The radiation oncologist's office had giant bowls of beautiful fruit on every table in the waiting room and a cappuccino machine with no coins required. Again, I really enjoyed this detail. My last radiation oncologist had saltine crackers in a bowl. Nice if you are nauseous, I guess...

Don't worry, I understand that the quality of the medical care is more important than the perks, but I think I am in equally good hands medically speaking with my new doctors. Both of them are women, so it was a very different experience for me in terms of their questions about details of my life and quality of life. The male doctors I have had are more down to business and all about killing the cancer (which is not a bad thing). But imagine how surprised I was when one of them asked to see pictures of my kids and the other asked questions about where our ancestors were from. They were both very concerned about how I was feeling just as much as how the scans looked and that was very nice. They both also spent an hour or more with my during my first appointment to be sure they understood my long and complicated history. They explained the details, pros and cons of various treatment options in great detail, which I appreciated. I already feel very well taken care of.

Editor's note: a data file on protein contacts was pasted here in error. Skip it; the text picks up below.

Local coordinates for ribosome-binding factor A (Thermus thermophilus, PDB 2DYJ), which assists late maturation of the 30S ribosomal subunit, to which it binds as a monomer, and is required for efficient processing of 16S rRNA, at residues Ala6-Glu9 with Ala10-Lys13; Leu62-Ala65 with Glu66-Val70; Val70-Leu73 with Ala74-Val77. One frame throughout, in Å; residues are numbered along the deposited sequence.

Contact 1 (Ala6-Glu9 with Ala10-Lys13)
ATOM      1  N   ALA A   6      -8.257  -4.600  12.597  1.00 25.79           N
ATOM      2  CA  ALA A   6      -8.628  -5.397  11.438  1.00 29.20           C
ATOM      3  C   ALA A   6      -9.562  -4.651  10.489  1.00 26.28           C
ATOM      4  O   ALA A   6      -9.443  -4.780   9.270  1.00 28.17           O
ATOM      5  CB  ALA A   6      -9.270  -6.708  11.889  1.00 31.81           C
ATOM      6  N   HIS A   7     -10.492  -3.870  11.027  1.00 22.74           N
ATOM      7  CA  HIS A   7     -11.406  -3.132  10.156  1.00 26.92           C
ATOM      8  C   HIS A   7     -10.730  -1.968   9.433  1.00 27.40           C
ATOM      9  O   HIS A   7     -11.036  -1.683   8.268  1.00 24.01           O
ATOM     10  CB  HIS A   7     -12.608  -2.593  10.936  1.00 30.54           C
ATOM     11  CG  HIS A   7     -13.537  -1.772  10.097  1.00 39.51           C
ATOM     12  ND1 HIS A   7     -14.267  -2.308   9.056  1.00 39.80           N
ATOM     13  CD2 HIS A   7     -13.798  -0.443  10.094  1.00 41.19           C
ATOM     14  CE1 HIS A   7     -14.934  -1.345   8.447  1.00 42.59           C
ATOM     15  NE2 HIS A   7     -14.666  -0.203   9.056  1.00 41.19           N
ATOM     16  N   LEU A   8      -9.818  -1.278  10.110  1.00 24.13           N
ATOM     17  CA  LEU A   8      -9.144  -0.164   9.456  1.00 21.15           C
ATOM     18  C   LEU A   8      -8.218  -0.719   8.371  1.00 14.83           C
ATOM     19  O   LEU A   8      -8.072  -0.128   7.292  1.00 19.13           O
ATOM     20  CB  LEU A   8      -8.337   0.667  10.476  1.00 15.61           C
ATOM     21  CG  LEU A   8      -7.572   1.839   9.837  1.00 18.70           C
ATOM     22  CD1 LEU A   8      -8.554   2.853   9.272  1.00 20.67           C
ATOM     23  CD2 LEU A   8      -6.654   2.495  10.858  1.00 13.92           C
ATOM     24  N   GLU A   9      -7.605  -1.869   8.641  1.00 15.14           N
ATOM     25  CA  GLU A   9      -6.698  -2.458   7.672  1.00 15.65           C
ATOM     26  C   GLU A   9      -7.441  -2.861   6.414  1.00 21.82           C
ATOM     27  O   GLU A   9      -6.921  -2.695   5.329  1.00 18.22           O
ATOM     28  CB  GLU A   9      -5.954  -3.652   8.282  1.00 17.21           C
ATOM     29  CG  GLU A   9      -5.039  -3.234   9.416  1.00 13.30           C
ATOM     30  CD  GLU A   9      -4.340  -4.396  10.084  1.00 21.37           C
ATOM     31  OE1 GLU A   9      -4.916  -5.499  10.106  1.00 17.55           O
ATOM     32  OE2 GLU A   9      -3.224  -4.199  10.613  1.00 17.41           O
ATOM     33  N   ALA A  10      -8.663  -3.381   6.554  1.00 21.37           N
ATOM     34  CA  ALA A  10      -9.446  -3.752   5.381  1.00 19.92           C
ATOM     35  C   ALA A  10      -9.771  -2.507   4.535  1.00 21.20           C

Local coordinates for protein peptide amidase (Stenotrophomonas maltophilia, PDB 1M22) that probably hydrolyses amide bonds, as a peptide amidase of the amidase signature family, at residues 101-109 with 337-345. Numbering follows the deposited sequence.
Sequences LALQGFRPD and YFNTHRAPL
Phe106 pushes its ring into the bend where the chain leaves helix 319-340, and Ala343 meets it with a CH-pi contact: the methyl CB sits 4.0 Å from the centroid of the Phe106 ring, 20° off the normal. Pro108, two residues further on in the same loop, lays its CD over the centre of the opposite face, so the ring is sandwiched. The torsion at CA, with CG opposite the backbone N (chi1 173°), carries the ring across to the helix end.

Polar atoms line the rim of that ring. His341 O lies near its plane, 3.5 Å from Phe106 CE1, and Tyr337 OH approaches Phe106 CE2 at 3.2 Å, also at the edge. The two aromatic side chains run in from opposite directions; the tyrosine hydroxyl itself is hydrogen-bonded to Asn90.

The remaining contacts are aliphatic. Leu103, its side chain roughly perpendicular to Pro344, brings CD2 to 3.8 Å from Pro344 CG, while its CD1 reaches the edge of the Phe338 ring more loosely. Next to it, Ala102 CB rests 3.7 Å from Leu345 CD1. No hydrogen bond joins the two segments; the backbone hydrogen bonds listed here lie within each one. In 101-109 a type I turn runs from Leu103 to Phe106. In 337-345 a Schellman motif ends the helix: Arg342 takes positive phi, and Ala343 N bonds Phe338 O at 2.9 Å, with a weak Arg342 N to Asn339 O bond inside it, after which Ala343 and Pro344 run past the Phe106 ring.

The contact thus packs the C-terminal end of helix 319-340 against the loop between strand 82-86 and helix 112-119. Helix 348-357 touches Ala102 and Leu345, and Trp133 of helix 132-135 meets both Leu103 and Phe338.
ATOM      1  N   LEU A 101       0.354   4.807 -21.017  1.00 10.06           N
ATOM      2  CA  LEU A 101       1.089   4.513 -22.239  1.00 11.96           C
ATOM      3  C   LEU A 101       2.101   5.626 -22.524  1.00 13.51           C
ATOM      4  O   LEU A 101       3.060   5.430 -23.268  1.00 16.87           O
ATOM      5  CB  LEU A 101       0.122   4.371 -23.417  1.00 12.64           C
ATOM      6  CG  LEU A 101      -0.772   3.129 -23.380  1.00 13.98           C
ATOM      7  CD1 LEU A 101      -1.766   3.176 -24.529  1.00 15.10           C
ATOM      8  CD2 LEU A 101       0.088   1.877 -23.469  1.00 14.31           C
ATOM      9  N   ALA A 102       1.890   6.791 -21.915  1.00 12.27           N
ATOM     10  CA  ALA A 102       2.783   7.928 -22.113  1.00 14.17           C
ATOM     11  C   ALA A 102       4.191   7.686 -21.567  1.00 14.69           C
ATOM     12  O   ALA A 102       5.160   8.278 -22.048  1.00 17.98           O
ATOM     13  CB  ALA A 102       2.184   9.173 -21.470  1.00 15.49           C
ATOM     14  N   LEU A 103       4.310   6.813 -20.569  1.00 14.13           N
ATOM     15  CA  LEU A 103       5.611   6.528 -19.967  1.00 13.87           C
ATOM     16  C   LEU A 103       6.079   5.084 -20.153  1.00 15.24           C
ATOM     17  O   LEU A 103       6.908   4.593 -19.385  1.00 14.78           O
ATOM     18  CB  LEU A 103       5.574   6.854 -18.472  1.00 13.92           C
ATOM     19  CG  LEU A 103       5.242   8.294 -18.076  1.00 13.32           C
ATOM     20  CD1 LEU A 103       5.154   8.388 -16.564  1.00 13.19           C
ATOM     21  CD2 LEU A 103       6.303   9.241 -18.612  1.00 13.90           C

My oncologist has some ideas about new things to try to help stop the bone mets in their tracks and keep me in remission. It is nice to have a fresh look at my situation while at the same time difficult to transmit all of my history. There is always good and bad in every situation, but happily this all seems to be mostly good.

While I was getting my treatment a marriage and family counselor came by to see how I was REALLY doing and offered to counsel me, my caregivers or children, all as part of the service of the office. Another very nice touch.

Next week I will be having a bone scan, and an ultrasound to check on the status of my DVT (blood clot). We will decide from there what to do about my spine which is currently the only active cancer we are dealing with.

I feel very, very fortunate to now have and to have had access to the very best care from the beginning of this adventure. (And, now, coffee and cookies to boot!).

Tuesday, April 03, 2012

A Strange Sensation

While I was driving home today I got a bit warm (yes, I who am always cold), so I took off my hat and put it in my purse. I forgot I wasn't wearing it when I got home and got out of the car. I rarely if ever go outside without a hat.

As I stood there, just outside the car in my driveway, I felt something I haven't felt in nearly a year: I felt the wind blowing through my hair. It felt wonderful!